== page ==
A significant portion of the association between substance use and suicidal behaviors is likely due to the fact that certain substances can be highly lethal when used in larger quantities or in combination with other substances. In examinations of suicide mortality data, use of alcohol and other drugs prior to death is relatively common; the National Institute of Drug Abuse cites that substance use was involved in 30 percent of suicide deaths among members of the Army from 2003 to 2009. This pattern is more striking for non-fatal suicide attempts. According to the DoD Suicide Event Report (DoDSER) for 2017, drug and alcohol overdose was the most common method of attempted suicide during the reporting period, accounting for 55.5 percent of recorded suicide attempts that year. Due to the inherent difficulty in differentiating between unintentional and intentional overdose events, the incidence rate of utilization of alcohol and drugs as a means to end one’s life may be even higher than these rates suggest. For context, according to the Centers for Disease Control and Prevention, if the numbers of deaths from suicide and unintentional overdose were combined, that number would exceed the number of deaths from diabetes.
Emerging Evidence-Based Treatments
Given that individuals at significantly elevated risk for suicide are overrepresented in SUD treatment, integrating suicide prevention treatment services into SUD treatment could be particularly beneficial. Existing data indicate that approximately one-third of SUD patients who died by suicide were seen in SUD specialty treatment programs in the year prior to suicide. Maximizing the positive impact of SUD treatment on suicide risk likely involves a mixture of optimizing the efficacy of SUD services while also addressing suicide risk. Relevant to both of these domains, VA/DoD has developed Clinical Practice Guidelines for SUD management and assessment and management of patients at risk for suicide. These guidelines provide recommendations to providers, outlining evidence- based treatment options for the treatment of each condition. For SUDs–primarily Alcohol Use Disorders and OUDs specifically–pharmacotherapy is strongly recommended as an effective form of treatment, in addition to the use of behavioral or psychotherapeutic treatment approaches. Specifically, for those with OUDs, these recommendations align with the growing body of literature suggesting that the most effective treatment for OUD is Medication- Assisted Treatment (MAT) with opioid agonists buprenorphine or methadone.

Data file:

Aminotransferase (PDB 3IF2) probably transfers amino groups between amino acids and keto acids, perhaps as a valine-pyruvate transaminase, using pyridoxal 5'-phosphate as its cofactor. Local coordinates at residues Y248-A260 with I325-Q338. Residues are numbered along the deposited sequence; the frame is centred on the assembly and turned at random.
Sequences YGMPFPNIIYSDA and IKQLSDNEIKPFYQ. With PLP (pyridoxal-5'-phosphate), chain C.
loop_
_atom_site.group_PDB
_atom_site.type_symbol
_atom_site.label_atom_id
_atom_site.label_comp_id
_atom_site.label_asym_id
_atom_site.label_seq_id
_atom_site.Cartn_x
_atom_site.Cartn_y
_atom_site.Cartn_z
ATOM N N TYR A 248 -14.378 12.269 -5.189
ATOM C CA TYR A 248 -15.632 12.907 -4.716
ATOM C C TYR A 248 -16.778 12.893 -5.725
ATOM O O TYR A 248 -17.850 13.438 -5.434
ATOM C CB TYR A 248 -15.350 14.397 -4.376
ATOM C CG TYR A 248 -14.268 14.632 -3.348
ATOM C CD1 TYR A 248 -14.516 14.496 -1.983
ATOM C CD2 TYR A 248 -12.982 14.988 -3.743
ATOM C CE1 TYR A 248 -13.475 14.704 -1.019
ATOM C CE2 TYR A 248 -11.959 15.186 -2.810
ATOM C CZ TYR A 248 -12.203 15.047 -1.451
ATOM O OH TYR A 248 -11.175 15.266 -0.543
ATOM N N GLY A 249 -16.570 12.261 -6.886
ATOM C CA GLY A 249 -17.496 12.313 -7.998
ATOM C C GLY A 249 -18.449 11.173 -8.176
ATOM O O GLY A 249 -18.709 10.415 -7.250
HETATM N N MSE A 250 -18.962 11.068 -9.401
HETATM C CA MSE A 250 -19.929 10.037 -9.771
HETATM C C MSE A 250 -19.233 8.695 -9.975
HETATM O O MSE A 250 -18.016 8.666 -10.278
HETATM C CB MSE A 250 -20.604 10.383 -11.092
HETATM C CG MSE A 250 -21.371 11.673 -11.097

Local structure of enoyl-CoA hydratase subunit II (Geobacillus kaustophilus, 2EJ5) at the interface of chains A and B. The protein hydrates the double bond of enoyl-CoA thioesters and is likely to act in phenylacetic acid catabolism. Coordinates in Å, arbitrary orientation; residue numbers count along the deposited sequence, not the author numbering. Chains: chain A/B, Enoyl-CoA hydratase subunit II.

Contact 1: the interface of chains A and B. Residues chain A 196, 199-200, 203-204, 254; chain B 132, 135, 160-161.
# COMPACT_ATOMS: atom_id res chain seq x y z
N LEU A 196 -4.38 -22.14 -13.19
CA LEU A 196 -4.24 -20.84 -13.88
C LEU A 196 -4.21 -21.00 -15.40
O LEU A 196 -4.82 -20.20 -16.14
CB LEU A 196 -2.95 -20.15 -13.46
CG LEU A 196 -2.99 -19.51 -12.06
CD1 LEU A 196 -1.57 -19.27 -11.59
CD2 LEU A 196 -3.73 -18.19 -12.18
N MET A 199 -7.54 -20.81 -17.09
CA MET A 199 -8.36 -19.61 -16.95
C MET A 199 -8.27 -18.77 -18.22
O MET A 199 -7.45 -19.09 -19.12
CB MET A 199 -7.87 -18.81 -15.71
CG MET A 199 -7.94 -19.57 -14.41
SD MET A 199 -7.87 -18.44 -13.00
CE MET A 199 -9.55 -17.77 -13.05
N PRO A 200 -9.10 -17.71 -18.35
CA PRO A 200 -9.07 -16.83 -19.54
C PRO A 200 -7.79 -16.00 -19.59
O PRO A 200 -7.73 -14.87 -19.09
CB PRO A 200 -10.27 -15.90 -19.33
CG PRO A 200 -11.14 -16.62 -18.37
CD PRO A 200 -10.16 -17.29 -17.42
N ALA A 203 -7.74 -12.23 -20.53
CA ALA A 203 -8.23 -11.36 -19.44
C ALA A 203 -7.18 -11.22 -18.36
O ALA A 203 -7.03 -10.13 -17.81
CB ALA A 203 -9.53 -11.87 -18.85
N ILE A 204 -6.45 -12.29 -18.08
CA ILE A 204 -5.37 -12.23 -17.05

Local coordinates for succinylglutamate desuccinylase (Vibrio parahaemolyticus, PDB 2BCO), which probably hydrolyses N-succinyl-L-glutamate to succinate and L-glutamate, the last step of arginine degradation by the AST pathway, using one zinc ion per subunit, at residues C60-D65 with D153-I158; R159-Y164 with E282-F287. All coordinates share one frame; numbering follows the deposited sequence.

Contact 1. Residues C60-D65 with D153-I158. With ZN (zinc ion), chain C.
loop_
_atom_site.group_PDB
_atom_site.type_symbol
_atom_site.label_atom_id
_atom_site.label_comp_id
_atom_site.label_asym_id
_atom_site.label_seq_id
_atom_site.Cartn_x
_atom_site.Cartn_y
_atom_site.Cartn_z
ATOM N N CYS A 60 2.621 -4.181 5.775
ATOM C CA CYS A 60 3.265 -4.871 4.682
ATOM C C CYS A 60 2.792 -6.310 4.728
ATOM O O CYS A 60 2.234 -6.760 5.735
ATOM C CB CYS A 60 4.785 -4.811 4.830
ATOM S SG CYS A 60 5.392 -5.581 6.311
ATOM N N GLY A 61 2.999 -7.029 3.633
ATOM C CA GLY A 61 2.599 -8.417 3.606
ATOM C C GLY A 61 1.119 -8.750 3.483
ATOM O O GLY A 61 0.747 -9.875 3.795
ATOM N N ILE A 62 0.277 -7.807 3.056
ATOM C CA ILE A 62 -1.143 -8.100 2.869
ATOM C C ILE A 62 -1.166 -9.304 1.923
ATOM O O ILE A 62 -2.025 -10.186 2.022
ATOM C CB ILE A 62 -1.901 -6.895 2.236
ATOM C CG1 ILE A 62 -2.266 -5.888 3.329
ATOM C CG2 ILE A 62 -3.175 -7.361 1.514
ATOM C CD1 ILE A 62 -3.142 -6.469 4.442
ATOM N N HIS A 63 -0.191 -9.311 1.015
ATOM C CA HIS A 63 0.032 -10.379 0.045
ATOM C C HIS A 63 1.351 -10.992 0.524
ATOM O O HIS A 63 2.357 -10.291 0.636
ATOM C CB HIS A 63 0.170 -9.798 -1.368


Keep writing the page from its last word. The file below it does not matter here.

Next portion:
Although several evidence-based treatments exist for SUDs, the Clinical Practice Guideline for addressing suicide risk provides fewer treatment recommendations, largely due to a lack of large-scale randomized controlled trials that examine treatments for suicide prevention. Researchers in the field of suicide prevention have attempted to close this gap in recent years, and have identified newer treatments that have been shown to be effective in reducing suicidal attempts. These include Cognitive Behavioral Therapy for Suicide Prevention (CBT-SP). Prior trials of this intervention in the civilian population and a brief version of CBT-SP in military personnel have found that individuals randomized to CBT-SP have rates of re-attempt of suicide that are approximately half those seen in the control condition.
However, delivery of suicide-focused interventions in low-intensity outpatient healthcare settings to individuals currently using alcohol and/or drugs is challenging because ongoing substance use can interfere with treatment adherence. Providing CBT-SP during an episode of SUD treatment is appealing as a way to reach patients during a period of relative stability. One large-scale multi-site randomized trial of CBT-SP is currently underway in VA, funded by DoD and conducted by our research team to examine whether CBT-SP can reduce suicide risk for Veterans receiving SUD treatment. More broadly, newer strategies are needed to identify Veterans with SUDs in other settings and intervene to help reduce suicide risk in this sizable and uniquely at-risk patient population.